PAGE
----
JMS Reply: In tactful terms, the GPH negotiating panel chairperson Alex Padilla has declared that best efforts be exerted by both sides to forge comprehensive agreements on the three remaining items in the substantive agenda and thus to make the over-all peace agreement within three years so that this can be implemented in earnest in the last three years of the Aquino regime. The GPH has not made any threatening deadline or ultimatum. I think that the three year estimate for making the comprehensive agreements is reasonable and realistic and may be even too long if the two sides are earnest in negotiating and making agreements along a patriotic and progressive line.

3. What will the NDFP ask for in the talks? Congressman Satur Ocampo has said that they will call for a complete reversal of Aquino's economic policies. If this is true, won't this virtually assure that the talks will reach a stalemate?

JMS Reply: The NDF asks for nothing from the GPH, except for what is just and beneficial to the Filipino people as a matter of national and democratic right. The two sides ought to agree on asserting and strengthening national independence, widening democracy by empowering the working people, carrying out economic development through land reform and national industrialization, promoting a patriotic, scientific and democratic culture and fostering international relations for peace and development.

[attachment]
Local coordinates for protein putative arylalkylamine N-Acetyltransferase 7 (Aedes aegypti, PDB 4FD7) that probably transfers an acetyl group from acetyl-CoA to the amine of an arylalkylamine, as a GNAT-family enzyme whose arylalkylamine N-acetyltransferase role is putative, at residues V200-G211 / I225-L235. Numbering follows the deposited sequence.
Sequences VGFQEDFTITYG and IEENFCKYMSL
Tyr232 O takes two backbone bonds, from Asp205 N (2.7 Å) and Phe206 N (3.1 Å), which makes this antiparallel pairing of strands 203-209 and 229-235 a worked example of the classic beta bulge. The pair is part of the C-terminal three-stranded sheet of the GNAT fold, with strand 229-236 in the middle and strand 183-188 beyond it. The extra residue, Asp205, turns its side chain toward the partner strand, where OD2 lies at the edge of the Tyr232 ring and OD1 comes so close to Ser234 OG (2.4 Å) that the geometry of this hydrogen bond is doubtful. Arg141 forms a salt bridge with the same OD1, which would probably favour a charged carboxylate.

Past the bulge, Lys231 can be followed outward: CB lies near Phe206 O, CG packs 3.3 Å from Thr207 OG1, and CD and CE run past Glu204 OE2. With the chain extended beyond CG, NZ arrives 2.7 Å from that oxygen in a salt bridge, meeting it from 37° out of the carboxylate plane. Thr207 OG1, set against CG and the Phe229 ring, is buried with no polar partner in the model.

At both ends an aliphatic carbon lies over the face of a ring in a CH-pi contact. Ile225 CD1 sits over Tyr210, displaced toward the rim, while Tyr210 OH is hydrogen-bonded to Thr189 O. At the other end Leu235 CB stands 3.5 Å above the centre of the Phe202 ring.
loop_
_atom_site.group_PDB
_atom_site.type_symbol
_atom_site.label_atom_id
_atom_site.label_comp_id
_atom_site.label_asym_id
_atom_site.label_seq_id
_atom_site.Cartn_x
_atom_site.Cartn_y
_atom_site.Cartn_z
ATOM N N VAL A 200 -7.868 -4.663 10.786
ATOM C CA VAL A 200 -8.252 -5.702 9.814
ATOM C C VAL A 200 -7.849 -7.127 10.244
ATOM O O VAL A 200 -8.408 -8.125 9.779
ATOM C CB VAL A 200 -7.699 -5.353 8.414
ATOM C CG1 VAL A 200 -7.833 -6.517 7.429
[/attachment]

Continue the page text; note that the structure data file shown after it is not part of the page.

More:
The US-dictated policy of neoliberal globalization has brought about a severe crisis in the Philippines and entire world capítalist system. For his own good, Aquino should veer away from that policy as Satur Ocampo has suggested. He should also veer away from the policy of state terrorism and from the US Counterinsurgency Guide. If he is willing, the NDFP and the Filipino people can help him in overcoming the social and economic crisis through a patriotic and democratic alliance and truce.

4. Will the NPA ever agree to disarm even if the talks are successful? Will the NDFP negotiators walk out if the government calls for the disarming of the NPA?